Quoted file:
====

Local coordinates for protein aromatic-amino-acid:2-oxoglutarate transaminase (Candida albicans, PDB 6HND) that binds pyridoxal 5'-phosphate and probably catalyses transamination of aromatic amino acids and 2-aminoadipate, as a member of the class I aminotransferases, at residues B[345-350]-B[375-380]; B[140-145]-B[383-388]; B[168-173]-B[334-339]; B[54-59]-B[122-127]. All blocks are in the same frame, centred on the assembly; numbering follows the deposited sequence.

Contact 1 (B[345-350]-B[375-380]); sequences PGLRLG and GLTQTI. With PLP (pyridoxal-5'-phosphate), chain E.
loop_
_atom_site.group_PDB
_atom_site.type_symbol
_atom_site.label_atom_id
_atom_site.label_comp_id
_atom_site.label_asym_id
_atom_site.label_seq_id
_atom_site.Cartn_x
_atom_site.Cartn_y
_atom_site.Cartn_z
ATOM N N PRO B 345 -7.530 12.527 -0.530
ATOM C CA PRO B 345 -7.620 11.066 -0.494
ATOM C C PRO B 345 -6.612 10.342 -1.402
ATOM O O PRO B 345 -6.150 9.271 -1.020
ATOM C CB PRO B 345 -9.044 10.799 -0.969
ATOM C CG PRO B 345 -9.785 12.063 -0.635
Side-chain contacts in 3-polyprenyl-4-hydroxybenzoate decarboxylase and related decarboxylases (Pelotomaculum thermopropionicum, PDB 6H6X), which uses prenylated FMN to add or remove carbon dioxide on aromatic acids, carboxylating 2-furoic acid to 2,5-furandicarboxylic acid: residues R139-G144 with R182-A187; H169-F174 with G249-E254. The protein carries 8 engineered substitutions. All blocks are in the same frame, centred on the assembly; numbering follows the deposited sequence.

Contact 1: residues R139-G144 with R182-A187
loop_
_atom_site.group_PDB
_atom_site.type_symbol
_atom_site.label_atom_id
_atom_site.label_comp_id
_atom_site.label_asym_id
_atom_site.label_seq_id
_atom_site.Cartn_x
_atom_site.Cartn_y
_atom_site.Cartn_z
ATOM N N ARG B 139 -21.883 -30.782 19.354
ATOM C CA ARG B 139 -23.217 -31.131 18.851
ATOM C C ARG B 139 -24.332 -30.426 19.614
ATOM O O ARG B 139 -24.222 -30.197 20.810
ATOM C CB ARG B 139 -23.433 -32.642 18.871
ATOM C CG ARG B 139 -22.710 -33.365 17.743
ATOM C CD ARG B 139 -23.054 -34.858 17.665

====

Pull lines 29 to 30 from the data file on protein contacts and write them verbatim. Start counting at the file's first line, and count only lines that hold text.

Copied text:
_atom_site.Cartn_y
_atom_site.Cartn_z